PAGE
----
3. On the ethnic side of the question, there are many generalizations about the virtues and vices of different ethnic groups. However much a person tries to be his individual self, with his own chosen values and convictions, the stamp of his group culture cannot be entirely effaced. Although he would like to be taken on his own personal worth, people cannot help noting his cultural background.

Proponents of ethnic superiority claim that the prevalent cultural characteristics of certain peoples have rightfully entitled them to rule or to dominate sectors of society such as education and certain professions. Justice demands that the free competition of merit, and not quotas, should determine who rises to what level. This position is weakened by the fact of discriminatory cartel politics, which takes ethnicity and not merit as the norm for promotion.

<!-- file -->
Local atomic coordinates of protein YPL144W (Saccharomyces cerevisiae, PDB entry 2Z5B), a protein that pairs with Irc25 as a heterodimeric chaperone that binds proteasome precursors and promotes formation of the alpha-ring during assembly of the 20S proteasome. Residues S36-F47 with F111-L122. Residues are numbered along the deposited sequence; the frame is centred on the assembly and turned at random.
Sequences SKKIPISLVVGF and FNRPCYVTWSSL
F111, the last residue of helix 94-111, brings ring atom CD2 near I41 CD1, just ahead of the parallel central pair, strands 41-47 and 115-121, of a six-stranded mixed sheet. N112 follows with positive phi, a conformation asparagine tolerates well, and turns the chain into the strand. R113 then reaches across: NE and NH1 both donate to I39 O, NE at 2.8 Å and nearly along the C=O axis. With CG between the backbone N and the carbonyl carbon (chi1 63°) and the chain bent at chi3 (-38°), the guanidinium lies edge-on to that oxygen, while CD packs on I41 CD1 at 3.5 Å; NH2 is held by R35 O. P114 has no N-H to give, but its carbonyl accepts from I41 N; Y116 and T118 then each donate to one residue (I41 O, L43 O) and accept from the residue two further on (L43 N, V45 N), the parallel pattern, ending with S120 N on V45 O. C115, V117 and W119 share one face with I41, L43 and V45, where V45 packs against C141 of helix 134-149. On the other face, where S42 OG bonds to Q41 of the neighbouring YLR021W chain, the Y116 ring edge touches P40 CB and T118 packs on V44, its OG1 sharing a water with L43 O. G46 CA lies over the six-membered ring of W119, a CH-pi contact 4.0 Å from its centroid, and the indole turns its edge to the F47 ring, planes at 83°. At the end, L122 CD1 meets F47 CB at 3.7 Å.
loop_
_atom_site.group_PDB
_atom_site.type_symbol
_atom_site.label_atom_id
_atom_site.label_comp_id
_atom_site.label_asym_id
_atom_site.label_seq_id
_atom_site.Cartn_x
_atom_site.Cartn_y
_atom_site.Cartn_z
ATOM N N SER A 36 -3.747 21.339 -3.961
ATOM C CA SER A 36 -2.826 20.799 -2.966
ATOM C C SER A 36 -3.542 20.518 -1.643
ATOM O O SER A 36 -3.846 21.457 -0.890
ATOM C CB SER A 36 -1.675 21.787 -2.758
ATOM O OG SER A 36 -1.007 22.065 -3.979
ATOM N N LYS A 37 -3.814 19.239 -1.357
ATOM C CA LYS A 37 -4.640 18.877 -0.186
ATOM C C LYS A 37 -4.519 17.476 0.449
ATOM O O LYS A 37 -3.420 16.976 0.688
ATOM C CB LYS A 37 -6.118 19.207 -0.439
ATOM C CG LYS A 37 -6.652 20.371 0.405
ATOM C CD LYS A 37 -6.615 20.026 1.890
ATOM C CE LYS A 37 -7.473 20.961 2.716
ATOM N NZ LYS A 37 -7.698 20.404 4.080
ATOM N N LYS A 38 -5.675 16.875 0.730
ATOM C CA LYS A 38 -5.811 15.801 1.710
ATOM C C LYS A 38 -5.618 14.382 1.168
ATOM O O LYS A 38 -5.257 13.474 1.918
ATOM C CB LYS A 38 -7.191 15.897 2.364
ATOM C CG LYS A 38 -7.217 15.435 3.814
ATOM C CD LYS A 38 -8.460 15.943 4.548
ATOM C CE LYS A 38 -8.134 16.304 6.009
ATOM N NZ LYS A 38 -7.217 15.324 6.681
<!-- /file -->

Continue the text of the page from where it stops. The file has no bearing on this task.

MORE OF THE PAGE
There are those who hold that no ethnic group is superior to another, and all, with due preparation, can equally participate in any sector of social responsibility. Yet they still call for ethnic recognition, even on some kind of quota basis, on the grounds that each culture has its own richness, and due recognition of diverse ethnic culture makes for a beautiful mosaic in a pluralist society. Thus they call for the teaching and use of different languages and the preservation of different cultural heritages.

A special problem is that in Nigeria people living outside their home areas are regarded as "strangers" and not citizens of a minority group. In the Old Testament people were warned to "not infringe the rights of the foreigner or the orphan" (Dt 25:17); on the other hand it was said: "A foreigner you may exploit, but you msut remit whatever claim you have on your brother" (Dt 15:3). For Plato, "the stranger, inasmuch as he is without companions or kinsfolk, is the more to be pitied by men and gods; wherefore he that is most able to avenge succors them most readily, and the most able of all, in every case, is the strangers' daemon and god." (4)